Was I able to connect with every person in the Church? I haven’t a clue – but I do know that out of the ~ 175 folks in attendance, I was blessed to hear many of them say “thank you, it was so eloquent, etc…” Afterwards, I asked a couple of different generational groups what they heard me say – and guess what? They heard the same thing. Victory. In a big, huge way.

How many times have you walked out of a technical presentation with a different set of “facts” or even “ideas” about the subject matter than the guy who was sitting next to you? I can answer that for you, it happens very often.

Now, I’ll likely take some flak for this, and all I can say is “bring it on” – here you are: if your session has folks walking out with differing ideas of what you just spoke about, you weren’t as effective as you’d hoped. Yup, that’s right, as a speaker, you failed them, and you failed yourself.

I’m guilty of this. I’m absolutely certain that there’s been ambiguity in my sessions. I always chalked it up to “different people have different levels of understanding”, so, it’s not on me.

But guess what? It is.

Here’s the thing – when I give presentations to my clients, I can often anticipate the outcome of the conversation. If I cannot anticipate the questions which will come my way, based on information which I’ve delivered, then either I don’t know my subject area well enough or I haven’t done enough due diligence. If the “takeaways” from a client presentation are not 100 percent clear to the client and myself, I’ve failed us both and my time as being their consultant will surely come to an end at some point down the road.

This is where I see this fork in the road. Giving a presentation to a client or giving a eulogy both have different levels of meaning and importance. Giving a session at a conference doesn’t have the same types of pressure. There are different pressures with technical conferences – there’s the being grilled / vetted by your peers if you are wrong. There’s absolutely accountability from an accuracy of the presentation standpoint.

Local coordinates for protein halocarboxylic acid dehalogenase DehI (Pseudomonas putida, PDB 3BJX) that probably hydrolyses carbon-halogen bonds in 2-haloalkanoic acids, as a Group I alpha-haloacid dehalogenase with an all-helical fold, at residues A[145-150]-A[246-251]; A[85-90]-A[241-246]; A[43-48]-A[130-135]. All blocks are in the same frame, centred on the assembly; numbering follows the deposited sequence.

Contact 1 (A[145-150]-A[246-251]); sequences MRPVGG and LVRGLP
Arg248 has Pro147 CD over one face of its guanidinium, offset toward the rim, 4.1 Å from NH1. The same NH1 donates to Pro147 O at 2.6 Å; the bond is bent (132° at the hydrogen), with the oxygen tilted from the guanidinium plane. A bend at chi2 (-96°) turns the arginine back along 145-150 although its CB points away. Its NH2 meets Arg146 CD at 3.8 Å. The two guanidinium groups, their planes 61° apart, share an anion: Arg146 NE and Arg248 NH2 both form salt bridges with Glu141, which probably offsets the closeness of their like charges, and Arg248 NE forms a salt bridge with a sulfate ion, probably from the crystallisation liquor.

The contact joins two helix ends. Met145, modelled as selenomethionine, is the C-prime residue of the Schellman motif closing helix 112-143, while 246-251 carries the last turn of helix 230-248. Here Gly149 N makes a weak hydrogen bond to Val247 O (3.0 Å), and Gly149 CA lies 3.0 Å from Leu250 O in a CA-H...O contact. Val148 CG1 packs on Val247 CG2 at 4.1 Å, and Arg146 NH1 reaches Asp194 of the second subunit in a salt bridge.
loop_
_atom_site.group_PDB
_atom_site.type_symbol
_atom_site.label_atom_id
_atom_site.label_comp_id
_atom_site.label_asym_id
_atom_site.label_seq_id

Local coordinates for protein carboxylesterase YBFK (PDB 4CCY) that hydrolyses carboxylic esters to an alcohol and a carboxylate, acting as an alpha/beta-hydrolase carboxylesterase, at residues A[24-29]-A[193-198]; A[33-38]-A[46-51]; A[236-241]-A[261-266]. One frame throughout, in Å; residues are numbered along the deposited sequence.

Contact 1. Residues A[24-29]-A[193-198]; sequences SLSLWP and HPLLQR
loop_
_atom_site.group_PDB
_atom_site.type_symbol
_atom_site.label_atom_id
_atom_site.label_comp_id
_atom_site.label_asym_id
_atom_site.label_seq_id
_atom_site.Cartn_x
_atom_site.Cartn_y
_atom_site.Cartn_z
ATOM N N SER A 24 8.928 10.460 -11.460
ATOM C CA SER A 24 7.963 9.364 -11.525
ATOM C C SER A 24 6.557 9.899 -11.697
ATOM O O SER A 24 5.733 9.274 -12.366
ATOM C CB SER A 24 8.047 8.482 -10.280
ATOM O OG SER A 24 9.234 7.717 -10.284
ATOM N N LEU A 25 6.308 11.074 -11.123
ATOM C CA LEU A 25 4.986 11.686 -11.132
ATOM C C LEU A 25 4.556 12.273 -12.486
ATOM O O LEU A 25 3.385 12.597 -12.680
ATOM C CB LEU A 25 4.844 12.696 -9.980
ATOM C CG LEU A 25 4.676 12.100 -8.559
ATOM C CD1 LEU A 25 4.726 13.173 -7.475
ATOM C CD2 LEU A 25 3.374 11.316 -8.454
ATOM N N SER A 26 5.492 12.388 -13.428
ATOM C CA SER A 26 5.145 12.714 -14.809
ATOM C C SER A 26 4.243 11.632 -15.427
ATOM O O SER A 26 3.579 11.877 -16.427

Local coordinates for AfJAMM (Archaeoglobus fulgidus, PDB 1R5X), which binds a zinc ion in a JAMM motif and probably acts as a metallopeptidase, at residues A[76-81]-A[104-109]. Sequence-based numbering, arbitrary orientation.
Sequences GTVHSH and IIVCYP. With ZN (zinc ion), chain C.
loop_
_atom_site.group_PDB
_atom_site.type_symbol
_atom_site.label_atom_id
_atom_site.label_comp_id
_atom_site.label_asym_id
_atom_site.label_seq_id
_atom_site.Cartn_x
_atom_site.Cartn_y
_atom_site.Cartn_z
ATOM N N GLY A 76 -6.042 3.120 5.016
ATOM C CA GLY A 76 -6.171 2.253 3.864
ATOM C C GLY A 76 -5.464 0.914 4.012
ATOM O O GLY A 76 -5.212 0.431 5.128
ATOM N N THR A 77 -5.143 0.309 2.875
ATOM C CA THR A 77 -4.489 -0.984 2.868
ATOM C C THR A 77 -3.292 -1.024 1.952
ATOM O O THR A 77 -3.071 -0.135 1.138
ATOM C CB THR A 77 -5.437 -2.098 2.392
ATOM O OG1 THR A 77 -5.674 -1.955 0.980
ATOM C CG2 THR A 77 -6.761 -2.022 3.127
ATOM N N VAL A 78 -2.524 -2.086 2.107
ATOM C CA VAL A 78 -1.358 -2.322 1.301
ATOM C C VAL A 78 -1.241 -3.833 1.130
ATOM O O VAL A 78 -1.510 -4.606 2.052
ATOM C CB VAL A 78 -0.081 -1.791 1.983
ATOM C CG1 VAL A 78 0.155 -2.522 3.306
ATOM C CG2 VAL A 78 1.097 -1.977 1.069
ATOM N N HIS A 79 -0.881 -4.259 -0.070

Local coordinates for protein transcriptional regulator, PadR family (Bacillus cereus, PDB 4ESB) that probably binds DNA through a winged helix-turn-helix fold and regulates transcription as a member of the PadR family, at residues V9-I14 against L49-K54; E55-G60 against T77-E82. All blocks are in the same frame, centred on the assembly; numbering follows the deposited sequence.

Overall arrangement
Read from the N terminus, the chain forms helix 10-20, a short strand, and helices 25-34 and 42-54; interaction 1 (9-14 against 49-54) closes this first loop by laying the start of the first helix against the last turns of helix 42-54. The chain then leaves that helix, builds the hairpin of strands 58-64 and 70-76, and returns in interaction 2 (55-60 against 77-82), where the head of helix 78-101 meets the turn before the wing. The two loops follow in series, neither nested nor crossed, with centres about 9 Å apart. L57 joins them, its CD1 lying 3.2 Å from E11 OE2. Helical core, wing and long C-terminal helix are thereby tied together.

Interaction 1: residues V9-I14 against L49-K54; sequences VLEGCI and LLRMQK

There’s NOT any accountability from the perspective of WHAT you conveyed to your audience in terms of the HOW’s and WHEN’s and WHY’s.

This is really important and I’m *finally* getting to the heart of this post.

If you are going to give a presentation or if you are going to attend a presentation and the speaker makes a statement such as “this technology will save your DBA staff so much time” or “this new feature will help increase your performance” – stop. Full stop. Are you sure? How sure are you? I’ll answer this for you, you aren’t. Neither the speaker, nor the attendee.

However, as the speaker, you can be sure. As the attendee, it’s your responsibility to be sure.

It’s always amazed me how often I’ll give a presentation and the amount of questions at the end aren’t more numerous or specific with implementation details or their specific environment or challenge.

Know Thy Audience pertains to the speaker. Know Thy Self pertains to the attendee and Mr. / Ms. Attendee, if you don’t know the subject material being presented on then please do one of two things, either learn it before you attend the session or spend a significant amount of time after the session learning WHEN and WHY it *might* be a good idea to implement.

I cannot count, on both hands or feet, how many times I’ve seen terrific technology used in the wrong manner, resulting in botched software, poor quality, high TCO, headaches, nightmares, well, you get the idea.

This also comes back to an old post on technical debt I wrote once. It feeds into it perfectly and, for those of you who speak, you have a larger responsibility, and for those attendees, you also have a larger responsibility. Don’t feed the monster which is technical debt. While we’ve all done it, most often out of the best of intentions, there exists an opportunity to acknowledge the reality and learn from it.

So, here’s the challenge to the speakers out there – focus less on breadth and depth of a topic and focus more on the relevance of a topic. Attendees, do yourself and your respective companies a huge service and ensure that you are ready for the material which is about to be presented.

  1. No comments yet.

  1. No trackbacks yet.